hat's become not only a problem for the hotels running the bulk of legal casinos but for the government, which is already struggling with gaping budget shortfalls. As is, Puerto Rico will see two casinos close by the end of the year, with five other smaller casinos on the verge.
Particularly hurt has been the government agency that manages tourism, which received us$ 61 million from gambling taxes this past fiscal year, representing 72 percent of the agency's revenues. Another us$ 71 million of the us$ 156 million in annual gambling revenue received by the government went to the University of Puerto Rico, the island's largest public university.
Puerto Rico's Tourism Company, which is responsible for promoting the island, feeds off the revenues as it takes on a more prominent economic role with the decline of the island's manufacturing sector. While tourism makes up 6 percent of the island's gross domestic product, the government is increasingly turning to resorts and other high-end projects to generate more revenue.
Overall, the government estimates it's losing about us$ 200 million a year because of illegal machines, but it has done little to fight the problem, said Ismael Vega, president of Puerto Rico's Hotel and Tourism Association. "To protect casinos is to protect the entire tourism industry of Puerto Rico," he said, expressing frustration with government officials and others who could fight the problem. "That's what they fail to understand."
The plummeting revenue couldn't come at a worse time for Puerto Rico, as it struggles with budget deficits that have recently totaled more than 10 percent of its annual budget. A lack of resources has particularly hit law enforcement struggling to lower a record homicide rate. Recovering legal gambling revenue would help put a big dent in those problems. Puerto Rico's 21 hotel casinos offer some 7,000 slot machines, but Vega said they're no competition for the estimated 25,000 illegal slot machines scattered across the island.
Some establishments openly advertise the machines with neon signs while others hide them in back rooms or require people to ring a bell for access. Most recently, people have set up illegal betting parlors dedicated just to the machines, renting commercial spaces in urban areas where they offer dozens of machines and sell food and drinks like a regular casino, said Tourism Secretary Luis Rivera Marin."Sometimes they send buses to retirement homes and take them to these casinos," he said. "This is a challenge for us."
He said the tourism company signed an agreement in May with other local agencies to crack down on illegal machines but actually putting the plan into action has been difficult. Marin said he wishes the island's prosecutors would take the problem more seriously though acknowledging that their priority at the moment is criminal cases and fighting the wave of homicides.
The parlors often can be found in easily accessible areas, which makes them popular, said Eric Rodriguez, who manages two large casinos in eastern Puerto Rico for Sheraton and Wyndham Garden. Legal casinos have also been issuing lower payouts to increase revenue, according to a government study, which may be pushing some gamblers away.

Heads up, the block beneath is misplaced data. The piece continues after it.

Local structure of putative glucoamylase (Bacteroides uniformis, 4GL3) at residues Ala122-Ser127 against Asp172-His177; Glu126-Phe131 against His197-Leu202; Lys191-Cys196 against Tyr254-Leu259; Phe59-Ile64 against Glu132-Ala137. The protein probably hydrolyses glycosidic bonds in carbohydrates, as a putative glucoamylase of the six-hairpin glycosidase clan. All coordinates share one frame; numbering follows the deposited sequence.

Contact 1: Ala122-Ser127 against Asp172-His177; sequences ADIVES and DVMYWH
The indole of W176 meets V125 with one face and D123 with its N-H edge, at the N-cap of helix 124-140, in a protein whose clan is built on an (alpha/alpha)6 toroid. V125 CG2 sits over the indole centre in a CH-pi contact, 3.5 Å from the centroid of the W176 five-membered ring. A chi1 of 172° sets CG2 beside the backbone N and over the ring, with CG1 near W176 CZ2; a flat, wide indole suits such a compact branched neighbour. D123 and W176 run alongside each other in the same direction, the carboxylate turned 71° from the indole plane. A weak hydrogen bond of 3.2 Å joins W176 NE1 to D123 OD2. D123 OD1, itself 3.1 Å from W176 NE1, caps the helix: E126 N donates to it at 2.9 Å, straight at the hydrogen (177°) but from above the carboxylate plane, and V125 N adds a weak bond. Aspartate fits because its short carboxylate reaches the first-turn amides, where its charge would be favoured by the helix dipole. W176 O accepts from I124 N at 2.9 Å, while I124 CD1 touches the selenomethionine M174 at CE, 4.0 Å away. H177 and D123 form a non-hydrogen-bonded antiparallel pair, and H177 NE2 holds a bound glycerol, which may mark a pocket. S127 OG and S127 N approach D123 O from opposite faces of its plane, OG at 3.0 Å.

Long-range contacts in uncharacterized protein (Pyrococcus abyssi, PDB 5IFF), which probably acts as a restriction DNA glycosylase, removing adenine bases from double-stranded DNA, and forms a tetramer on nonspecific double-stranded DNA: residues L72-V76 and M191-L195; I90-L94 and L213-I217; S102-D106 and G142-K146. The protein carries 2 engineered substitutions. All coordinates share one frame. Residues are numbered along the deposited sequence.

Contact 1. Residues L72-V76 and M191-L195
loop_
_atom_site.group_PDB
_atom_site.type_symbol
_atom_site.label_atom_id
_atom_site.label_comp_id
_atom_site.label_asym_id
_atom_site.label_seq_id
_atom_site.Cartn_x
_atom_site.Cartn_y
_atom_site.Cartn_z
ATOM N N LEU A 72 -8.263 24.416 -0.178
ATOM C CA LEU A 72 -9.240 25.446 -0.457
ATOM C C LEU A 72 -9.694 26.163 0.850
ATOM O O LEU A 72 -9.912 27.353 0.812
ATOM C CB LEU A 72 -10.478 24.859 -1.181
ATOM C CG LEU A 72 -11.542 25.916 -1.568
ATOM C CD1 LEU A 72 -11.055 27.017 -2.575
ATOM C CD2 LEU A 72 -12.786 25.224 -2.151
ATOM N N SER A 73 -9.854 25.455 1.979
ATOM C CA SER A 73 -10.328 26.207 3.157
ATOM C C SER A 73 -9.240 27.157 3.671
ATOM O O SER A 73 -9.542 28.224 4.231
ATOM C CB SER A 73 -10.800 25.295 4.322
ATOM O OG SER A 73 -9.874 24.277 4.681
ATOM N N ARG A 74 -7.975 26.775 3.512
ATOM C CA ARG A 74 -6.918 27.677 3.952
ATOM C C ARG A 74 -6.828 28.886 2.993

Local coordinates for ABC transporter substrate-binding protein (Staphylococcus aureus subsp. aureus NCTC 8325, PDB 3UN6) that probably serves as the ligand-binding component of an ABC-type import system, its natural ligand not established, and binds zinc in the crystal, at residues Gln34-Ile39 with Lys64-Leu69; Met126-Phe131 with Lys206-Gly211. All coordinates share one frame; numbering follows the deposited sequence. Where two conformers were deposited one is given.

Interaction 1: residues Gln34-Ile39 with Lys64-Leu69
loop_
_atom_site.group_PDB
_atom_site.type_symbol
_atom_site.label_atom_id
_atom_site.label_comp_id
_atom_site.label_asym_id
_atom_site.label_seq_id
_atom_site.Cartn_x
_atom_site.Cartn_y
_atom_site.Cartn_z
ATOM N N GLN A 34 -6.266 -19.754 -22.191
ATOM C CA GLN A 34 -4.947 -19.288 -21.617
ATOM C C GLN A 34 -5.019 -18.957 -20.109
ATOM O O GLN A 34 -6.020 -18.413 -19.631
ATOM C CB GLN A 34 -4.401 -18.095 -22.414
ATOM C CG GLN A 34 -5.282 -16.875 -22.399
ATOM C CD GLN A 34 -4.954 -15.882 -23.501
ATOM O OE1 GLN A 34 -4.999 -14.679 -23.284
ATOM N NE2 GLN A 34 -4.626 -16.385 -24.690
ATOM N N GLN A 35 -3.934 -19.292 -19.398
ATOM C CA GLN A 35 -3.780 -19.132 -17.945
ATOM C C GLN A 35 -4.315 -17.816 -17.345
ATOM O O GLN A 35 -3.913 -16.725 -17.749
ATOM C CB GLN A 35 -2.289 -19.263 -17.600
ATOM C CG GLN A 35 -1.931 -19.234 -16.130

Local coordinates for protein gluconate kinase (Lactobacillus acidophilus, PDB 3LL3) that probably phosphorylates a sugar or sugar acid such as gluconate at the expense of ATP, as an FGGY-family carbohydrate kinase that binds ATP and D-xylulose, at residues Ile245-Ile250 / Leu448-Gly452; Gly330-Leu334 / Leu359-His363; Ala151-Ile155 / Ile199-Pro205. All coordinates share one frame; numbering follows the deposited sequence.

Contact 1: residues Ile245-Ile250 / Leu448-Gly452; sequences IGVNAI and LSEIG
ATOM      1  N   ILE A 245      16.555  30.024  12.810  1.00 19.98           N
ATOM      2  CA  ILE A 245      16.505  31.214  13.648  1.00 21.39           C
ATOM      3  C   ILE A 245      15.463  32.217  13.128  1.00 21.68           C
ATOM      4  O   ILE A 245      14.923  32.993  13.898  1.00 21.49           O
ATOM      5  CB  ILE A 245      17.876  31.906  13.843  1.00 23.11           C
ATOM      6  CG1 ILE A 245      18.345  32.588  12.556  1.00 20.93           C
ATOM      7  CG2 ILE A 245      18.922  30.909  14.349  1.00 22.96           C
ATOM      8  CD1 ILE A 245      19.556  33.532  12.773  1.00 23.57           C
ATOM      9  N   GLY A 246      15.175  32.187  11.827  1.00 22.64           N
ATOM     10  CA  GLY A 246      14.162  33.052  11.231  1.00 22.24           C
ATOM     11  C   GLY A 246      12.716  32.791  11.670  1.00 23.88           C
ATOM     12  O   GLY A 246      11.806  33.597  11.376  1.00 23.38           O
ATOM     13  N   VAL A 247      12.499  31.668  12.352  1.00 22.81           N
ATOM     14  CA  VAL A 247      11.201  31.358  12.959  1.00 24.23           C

In March, the Gran Melia Golf Resort closed a casino it opened in 2003 and laid off 57 employees. Officials have declined to say why. In mid-July, El Conquistador resort announced that it, too, was closing its casino and laying off 56 employees. Marketing director Lydia Feliciano said it was a financial decision but declined to provide specifics. The casino has been operating since 1993. "The industry is not as solid as they like to pretend it is," Vega said. "We've never seen the closure of two casinos in one year."
Meanwhile, Ervin Rodriguez, president of the popular Camarero Racetrack near San Juan, which operates 2,500 gambling machines, blamed illegal machines for a us$ 58 million loss in the past four years. Other Caribbean islands have struggled with illegal gambling machines, but to a lesser degree than in Puerto Rico, said Richard Khan, spokesman for the Caribbean Hotel & Tourism Association. Only about 12 of 36 Caribbean nations have casinos, but they attract mostly tourists, he said. Illegal betting parlors tend to draw local residents. In Puerto Rico, however, 90 percent of casino clients are locals, not tourists, according to Vega and Rodriguez.
Derek Peart, executive director of the Betting, Gaming and Lotteries Commission, said his department seizes about 500 illegal machines a year, but that a huge black market that produces the machines locally makes it hard to eradicate them. In Puerto Rico, the majority of illegal machines are assembled on the island after the parts are smuggled in, and many worry they are being used to launder money, Vega said.
Legal casinos invest nearly us$ 16,000 every time they buy a slot machine and obtain permits, Rodriguez said. Meanwhile, illegal machines cost about us$ 2,500 each. Owners who operate those machines keep 60 percent of the profit while the establishments hold onto 40 percent, he said.
The difference in payouts is why a lot of people say they play the illegal machines at a no-name neighborhood bar.